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Mombasa Fiber Optic Cable
Ugandans may have to wait longer before they can have stable internet connectivity.
Since Saturday last week, internet cafes, organisations and individual internet users have had their work disrupted resulting
from a damage on the TEAMs, cable off the Kenyan coast.
The cable was damaged after a ship waiting to dock at the Mombasa Port anchored in a restricted area thus damaging the cable.
A message sent out to MTN internet users read: “Dear customer, due to the fibre outage caused by undersea cable cut,
you are currently experiencing a degraded internet service.”
Message sent to Orange subscribers read: " Hello, we are experiencing an internet interruption due to fibre failure in Mombasa.
This will affect your internet experience, efforts to rectify are ongoing".
And the message I recieved on my Airtel connected phone: " Dear customer, we're experiencing internet interruptions due to fiber outage
in Mombasa. This will affect your user experience. Efforts to restore are ongoing.
In an e-mail, Mr Themba Khumalo, the MTN Uganda chief executive officer, told Daily Monitor that the damaged cable had affected the
entire East African region. However, he said, MTN had managed to keep its customers connected using alternatives providers.
Madhur Taneja, the Warid chief executive officer said the problem might persist for the next two weeks. “It is a major fibre cut and information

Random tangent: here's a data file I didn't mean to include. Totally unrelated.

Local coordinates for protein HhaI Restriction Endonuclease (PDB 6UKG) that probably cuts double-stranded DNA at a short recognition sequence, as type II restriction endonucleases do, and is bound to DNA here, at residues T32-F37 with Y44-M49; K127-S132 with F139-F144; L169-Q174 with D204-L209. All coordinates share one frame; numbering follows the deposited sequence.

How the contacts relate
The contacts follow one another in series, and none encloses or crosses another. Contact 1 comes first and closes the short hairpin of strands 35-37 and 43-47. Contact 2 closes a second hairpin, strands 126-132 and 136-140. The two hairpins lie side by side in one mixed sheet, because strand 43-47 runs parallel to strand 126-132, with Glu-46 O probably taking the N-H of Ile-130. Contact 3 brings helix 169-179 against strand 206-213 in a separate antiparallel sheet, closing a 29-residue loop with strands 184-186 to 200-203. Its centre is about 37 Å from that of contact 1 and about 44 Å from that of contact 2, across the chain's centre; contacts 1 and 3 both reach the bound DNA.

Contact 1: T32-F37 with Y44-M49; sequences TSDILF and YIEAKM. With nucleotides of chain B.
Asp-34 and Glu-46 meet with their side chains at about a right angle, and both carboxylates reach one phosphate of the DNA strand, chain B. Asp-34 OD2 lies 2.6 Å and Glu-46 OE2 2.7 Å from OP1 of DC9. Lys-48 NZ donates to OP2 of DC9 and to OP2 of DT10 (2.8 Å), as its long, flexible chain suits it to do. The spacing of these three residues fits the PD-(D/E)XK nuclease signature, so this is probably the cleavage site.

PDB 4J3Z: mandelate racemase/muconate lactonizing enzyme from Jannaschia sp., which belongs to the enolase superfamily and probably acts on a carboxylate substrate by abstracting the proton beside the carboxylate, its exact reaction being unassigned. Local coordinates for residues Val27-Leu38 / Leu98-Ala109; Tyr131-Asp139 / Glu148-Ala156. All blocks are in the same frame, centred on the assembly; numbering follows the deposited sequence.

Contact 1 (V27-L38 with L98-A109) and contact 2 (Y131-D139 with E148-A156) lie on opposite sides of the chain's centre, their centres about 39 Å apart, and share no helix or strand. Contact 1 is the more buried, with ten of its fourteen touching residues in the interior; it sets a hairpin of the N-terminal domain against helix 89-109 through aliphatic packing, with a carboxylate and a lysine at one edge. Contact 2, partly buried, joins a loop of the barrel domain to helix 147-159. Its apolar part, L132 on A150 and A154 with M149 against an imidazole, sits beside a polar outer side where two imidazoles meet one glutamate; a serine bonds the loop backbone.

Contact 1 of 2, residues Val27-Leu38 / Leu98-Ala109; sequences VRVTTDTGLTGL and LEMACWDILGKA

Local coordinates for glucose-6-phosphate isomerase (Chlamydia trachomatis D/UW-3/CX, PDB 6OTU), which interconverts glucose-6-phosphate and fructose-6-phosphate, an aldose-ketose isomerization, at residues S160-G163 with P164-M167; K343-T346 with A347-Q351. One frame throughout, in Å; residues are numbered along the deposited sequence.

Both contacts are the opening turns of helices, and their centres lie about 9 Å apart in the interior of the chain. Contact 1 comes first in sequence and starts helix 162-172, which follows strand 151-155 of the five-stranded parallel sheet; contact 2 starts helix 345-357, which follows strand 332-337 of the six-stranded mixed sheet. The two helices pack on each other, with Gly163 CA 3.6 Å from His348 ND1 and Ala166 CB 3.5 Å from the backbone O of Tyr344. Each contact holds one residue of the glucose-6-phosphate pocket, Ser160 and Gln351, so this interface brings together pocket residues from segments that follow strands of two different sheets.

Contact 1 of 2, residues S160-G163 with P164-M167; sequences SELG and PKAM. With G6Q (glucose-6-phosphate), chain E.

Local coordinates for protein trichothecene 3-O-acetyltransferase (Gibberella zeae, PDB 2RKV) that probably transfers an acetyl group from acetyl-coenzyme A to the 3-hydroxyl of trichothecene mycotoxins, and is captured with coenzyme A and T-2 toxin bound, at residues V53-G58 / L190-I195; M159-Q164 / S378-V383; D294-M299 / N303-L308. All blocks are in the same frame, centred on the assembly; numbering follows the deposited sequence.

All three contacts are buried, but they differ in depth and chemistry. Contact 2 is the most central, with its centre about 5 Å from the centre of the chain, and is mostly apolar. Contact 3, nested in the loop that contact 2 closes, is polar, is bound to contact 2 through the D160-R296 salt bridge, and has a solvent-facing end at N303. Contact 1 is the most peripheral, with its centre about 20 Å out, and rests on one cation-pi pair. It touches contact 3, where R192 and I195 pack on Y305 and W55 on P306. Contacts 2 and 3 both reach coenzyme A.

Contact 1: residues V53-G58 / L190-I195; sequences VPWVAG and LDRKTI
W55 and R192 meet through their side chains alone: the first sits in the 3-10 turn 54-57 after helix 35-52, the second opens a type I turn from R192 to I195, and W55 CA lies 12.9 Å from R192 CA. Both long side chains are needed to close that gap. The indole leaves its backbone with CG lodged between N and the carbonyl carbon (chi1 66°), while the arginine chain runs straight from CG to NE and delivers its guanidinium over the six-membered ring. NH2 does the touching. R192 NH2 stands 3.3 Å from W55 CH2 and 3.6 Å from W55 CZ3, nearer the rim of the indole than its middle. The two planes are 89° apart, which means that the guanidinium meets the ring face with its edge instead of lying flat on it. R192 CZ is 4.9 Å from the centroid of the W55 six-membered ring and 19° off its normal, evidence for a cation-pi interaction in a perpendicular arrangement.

from TEAMs indicates it may be rectified in 14 days.
Internet providers including Orange, Airtel, Warid, Utl and MTN have been some of the most affected but the damage has as
well disrupted connectivity for wireless and fixed users.
Airtel told Daily Monitor that the break down in the TEAMs and EASSy cables in Mombasa had disrupted connectivity.
However, Mr Chris Wood, the WIOCC chief executive officer – the EASSy mother company said the firm’s services had not been affected by the
damage of the Kenyan coast. He said: “Only the TEAMS cable was cut – Our cable (EASSy) is fine and functioning normally.”
Mr Themba M. Khumalo, the MTN Uganda chief executive officer, told Daily Monitor that the damaged cable had affected the entire
East African region. However, he said MTN had managed to keep its customers connected using other alternatives.
Original Article by Flavia Nalubega: The Monitor Newspaper.
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